HMS Conqueror stole Russian towed sonar array


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Claims in the Telegraph today that Conqueror stole a Russian towed sonar array.

HMS Conqueror’s biggest secret: a raid on Russia - Telegraph

The submarine that sank the Argentine cruiser General Belgrano during the Falklands war was involved in a much more daring and dangerous Cold War operation only weeks later.

Wreford-Brown’s target was a spy trawler – an AGI in Nato parlance, meaning Auxiliary General Intelligence. Crammed with interception and detection equipment, they were a ubiquitous presence during the Cold War, shadowing Nato exercises or loitering off naval bases.

This one was special: Polish-flagged, she was pulling a device long coveted by the British and Americans, a two-mile string of hydrophones known as a towed-array sonar. It was the latest thing in Soviet submarine-detection technology and Conqueror’s job was to steal it. To do so, the bow was equipped with electronically controlled pincers, provided by the Americans, to gnaw through the three-inch-thick steel cable connecting it to the trawler. The name of this audacious exercise in piracy? Operation Barmaid.

“There is a way of approaching the blind spot that involves going deep and then coming up at an angle, literally below the vessel.”

The trawler’s propeller was feet away from Conqueror’s hull. A momentary miscalculation and a collision was inevitable. But nerves held and a connection was made. The pincer blades gnawed, and in seconds that seemed like hours the array was freed. Clamps held on to the cable as Conqueror dropped away to a safe depth, trailing the array by her side.

“Everyone in the control room was tense,” says one of those present. “We were expecting at any time that we would be discovered and were ready to run, if necessary.”

None of the crewmen who spoke to Prebble was prepared to confirm Conqueror’s position but the suspicion is that the operation took place inside Soviet territorial waters, just three miles from the coast. If discovered, the sub would have faced attack from Russian air and naval units. Once Conqueror reached a safe distance, divers were sent out to secure the array. The submarine later surfaced so that they could swim out again to haul the device aboard and bundle it in the hull.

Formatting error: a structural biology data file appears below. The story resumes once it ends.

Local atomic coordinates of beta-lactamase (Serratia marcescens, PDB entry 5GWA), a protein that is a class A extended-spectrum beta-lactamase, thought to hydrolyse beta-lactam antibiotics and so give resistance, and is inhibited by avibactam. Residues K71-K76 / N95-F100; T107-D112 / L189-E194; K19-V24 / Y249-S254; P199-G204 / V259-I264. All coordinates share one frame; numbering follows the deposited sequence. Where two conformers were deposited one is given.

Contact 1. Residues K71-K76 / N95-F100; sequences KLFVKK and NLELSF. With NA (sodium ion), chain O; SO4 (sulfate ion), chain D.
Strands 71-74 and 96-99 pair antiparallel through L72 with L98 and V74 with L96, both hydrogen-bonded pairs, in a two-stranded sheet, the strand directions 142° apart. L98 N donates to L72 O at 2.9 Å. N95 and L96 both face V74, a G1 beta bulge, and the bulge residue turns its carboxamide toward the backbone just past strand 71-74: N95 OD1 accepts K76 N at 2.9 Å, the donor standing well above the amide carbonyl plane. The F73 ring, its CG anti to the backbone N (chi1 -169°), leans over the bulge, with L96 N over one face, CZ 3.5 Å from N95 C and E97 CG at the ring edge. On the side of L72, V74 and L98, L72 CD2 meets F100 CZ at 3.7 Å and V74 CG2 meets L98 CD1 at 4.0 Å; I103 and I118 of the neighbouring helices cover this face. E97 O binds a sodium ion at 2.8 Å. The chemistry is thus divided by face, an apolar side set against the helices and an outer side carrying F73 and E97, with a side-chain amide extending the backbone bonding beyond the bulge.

If true, very interesting...

Would that be why they drag a few hapless trawlers under from time to time, like the French sardine murderer "Bugaled Breizh" , opportunist training perhaps?
2 miles of 3 inch thick cable into a fast-attack sub?
They probably binned the majority of it. If you have 2 miles of identical cable you only need a small sample.


Perhaps to some but what happened to her log? This was a "rumour" (or possibly a trip to a location slightly more inshore?) from the early '80s and certainly within the sundodging community. It may have lost some impact with age but interesting nonetheless.

Can believe it -after all the sub would have had her own towed sonar array so she has the power to pull that weight of cable and will have the space, and her crew the skills, to stow it once got back on board.
Not saying it was a piece of cake -but by no means impossible/unbelievable
If they already knew how to manoeuvre into a blind spot to nick the array, what was the point in nicking it?

Wouldn't this just tell the Soviets that their array was no good?
Alternatively, somewhere near Murmansk there's a bitter old retired Soviet sailor or officer shouting "See! We didn't get p!ssed and drag it through shallow water, Court Martial my arrse".

Or perhaps he's OC Counting Trees and Stacking Blankets in Salekhard, and has just made the final payment after being forced to buy an Array, Towed, Sonar from the QM.
Some strange things end up on Mess walls...

...Belgrano lifebuoy, 2 miles of cable...
First red menace I ever saw was an AGI, used to be one on virtually permanent station off Donegal.
As a graduate student working on a related topic at the (former) Naval Research Establishment at Devonport in 1983-84, I recall seeing part of a Soviet towed array system (justthe harness connected to some multi-spectral hydrographs) thinking 'Where did that come from?'. Indeed, I asked one of the scientists who looked at me blankly ad 'Learn not to ask difficult questions'.
My question is "Why release this info now?"
Was the journalist just rehashing common knowledge? Who, in Russia or the West, benefits, or is damaged, by its dissemination?
He saw fit to make some adverse comment re sinking Belgrano at the beginning of his article. Hmm.
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